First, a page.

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Review of Paul Motian's Tribute

September 19, 2018

Paul Motian

Tribute

Recorded May 1974

ECM 1048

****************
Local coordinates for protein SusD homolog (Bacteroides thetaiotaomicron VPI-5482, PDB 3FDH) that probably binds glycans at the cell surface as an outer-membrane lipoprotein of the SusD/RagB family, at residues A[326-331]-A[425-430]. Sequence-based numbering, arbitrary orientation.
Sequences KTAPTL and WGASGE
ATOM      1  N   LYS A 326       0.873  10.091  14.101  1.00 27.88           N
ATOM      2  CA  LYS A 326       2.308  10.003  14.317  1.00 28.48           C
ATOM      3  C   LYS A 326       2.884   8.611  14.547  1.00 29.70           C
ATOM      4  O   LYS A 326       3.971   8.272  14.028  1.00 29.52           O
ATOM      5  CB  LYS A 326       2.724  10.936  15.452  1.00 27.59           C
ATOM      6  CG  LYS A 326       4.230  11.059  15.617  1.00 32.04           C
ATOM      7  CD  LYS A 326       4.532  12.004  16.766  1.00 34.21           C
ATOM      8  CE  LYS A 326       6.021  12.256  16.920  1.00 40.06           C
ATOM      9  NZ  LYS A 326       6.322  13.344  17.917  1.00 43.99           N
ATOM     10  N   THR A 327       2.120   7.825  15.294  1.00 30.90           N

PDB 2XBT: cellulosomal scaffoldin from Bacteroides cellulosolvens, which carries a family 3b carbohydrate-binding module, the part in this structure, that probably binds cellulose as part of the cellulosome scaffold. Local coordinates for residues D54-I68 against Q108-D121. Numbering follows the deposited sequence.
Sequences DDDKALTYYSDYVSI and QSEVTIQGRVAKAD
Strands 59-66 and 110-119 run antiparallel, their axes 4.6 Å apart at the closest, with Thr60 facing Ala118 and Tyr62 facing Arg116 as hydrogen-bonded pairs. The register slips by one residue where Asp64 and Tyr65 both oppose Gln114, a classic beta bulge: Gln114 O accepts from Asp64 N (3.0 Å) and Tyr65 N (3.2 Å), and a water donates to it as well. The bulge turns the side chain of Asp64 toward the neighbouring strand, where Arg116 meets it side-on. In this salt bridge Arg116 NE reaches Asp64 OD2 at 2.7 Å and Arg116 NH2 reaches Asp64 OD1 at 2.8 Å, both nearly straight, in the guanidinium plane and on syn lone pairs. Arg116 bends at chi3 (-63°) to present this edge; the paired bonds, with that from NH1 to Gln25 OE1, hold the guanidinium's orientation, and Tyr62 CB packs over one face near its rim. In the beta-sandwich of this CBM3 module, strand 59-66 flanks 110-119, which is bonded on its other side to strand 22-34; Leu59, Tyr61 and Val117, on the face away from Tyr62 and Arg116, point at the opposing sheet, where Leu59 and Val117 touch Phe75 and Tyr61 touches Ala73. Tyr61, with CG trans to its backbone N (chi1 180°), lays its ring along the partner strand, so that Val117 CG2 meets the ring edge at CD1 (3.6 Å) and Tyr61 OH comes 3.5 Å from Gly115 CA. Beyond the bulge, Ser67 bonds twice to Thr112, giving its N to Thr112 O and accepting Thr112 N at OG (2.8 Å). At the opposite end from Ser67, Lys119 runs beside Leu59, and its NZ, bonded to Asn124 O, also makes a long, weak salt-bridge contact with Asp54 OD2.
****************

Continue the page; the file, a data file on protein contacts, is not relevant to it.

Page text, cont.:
Paul Motian’s Tribute leads off with the track “Victoria,” a quartet performance comprised of Motian’s playful brushwork, Sam Brown’s shape-shifting classical guitar, upright bassist Charlie Haden’s careening pizzicato, and Carlos Ward’s elegiac alto saxophone.  “Victoria” is an aural palimpsest:  Gauzy melodies hint towards something ancient, delicate, and refined, yet a foreboding sonic shadow of aching mystery lurks on the horizon. The dark cloud dances with the angelic moonlight.   Tribute is a tour-de-force of Brown’s robust and majestic guitar playing.  Brown’s classical guitar work has a tactile quality.  He shapes the music in a way that the listener can feel the notes as a visceral tonal embrace.  Brown’s finger picking shifts and weaves the chords in a haptic way that suggests human touch, his sound relaying bodily sensation.  Sadly, Tribute is the last recording that Brown made with Motian (Keith Jarrett’s sensational Treasure Island, which featured both Motian and Brown, was recorded in February 1974).  Brown passed away in 1977, and his loss is one of the tragic “what ifs” of jazz history.  The interplay that Motian and Brown developed on Conception Vessel and Tribute was extraordinary, a singular aesthetic that foreshadows Motian’s relationship with the guitar and guitarists as his career moved forward.  Tribute’s “Tuesday Ends Saturday,” a quartet track featuring the electric guitar work of both Brown and Paul Metzger, sounds like something from the catalog of Motian’s Electric Bebop Band, a group formed in 1992 and featuring two, sometimes three, electric guitarists.  Simply put, as the years rolled on, Brown’s presence loomed large over Motian’s musical output and creative methodology.   Ornette Coleman’s influence on Motian hangs above the entirety of Tribute.  Beyond the inclusion of Coleman’s “War Orphans” and the presence of Haden, Coleman - the composer of floating melodies and harmolodic sing-alongs – was a palpable force in the jazz world during the 1970s.  Motian certainly was listening.  You can envision him sitting at the piano he bought from Jarrett, carefully picking out the folk-like melodies that are scattered throughout Tribute, cutting out the fluff and choosing only the essential notes.  The tunes on this recording are lean and spare: Distilled gems that reflect Coleman’s rare beauty, but with only a third of the notes.

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